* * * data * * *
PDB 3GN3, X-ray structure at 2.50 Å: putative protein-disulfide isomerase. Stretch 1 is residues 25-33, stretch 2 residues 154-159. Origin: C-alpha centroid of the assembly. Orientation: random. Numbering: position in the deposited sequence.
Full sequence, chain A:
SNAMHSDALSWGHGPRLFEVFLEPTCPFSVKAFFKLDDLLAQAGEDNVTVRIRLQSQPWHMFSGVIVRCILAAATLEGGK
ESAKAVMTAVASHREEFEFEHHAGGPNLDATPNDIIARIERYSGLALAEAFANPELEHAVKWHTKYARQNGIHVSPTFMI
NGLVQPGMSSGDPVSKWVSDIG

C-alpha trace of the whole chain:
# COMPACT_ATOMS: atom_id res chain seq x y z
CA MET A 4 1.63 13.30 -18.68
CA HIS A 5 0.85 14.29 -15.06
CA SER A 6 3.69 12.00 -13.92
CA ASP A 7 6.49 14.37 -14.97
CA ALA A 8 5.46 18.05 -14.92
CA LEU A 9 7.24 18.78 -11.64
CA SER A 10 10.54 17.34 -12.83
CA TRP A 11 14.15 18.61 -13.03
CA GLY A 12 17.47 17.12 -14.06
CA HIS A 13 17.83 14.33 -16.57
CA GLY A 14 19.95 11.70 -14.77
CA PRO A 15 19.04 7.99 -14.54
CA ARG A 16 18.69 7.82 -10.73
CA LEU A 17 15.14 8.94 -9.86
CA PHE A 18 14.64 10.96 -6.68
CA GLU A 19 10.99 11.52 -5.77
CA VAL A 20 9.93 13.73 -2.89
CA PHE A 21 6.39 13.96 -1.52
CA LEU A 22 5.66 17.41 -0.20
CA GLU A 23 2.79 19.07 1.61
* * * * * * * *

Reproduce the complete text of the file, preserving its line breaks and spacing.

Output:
PDB 3GN3, X-ray structure at 2.50 Å: putative protein-disulfide isomerase. Stretch 1 is residues 25-33, stretch 2 residues 154-159. Origin: C-alpha centroid of the assembly. Orientation: random. Numbering: position in the deposited sequence.
Full sequence, chain A:
SNAMHSDALSWGHGPRLFEVFLEPTCPFSVKAFFKLDDLLAQAGEDNVTVRIRLQSQPWHMFSGVIVRCILAAATLEGGK
ESAKAVMTAVASHREEFEFEHHAGGPNLDATPNDIIARIERYSGLALAEAFANPELEHAVKWHTKYARQNGIHVSPTFMI
NGLVQPGMSSGDPVSKWVSDIG

C-alpha trace of the whole chain:
# COMPACT_ATOMS: atom_id res chain seq x y z
CA MET A 4 1.63 13.30 -18.68
CA HIS A 5 0.85 14.29 -15.06
CA SER A 6 3.69 12.00 -13.92
CA ASP A 7 6.49 14.37 -14.97
CA ALA A 8 5.46 18.05 -14.92
CA LEU A 9 7.24 18.78 -11.64
CA SER A 10 10.54 17.34 -12.83
CA TRP A 11 14.15 18.61 -13.03
CA GLY A 12 17.47 17.12 -14.06
CA HIS A 13 17.83 14.33 -16.57
CA GLY A 14 19.95 11.70 -14.77
CA PRO A 15 19.04 7.99 -14.54
CA ARG A 16 18.69 7.82 -10.73
CA LEU A 17 15.14 8.94 -9.86
CA PHE A 18 14.64 10.96 -6.68
CA GLU A 19 10.99 11.52 -5.77
CA VAL A 20 9.93 13.73 -2.89
CA PHE A 21 6.39 13.96 -1.52
CA LEU A 22 5.66 17.41 -0.20
CA GLU A 23 2.79 19.07 1.61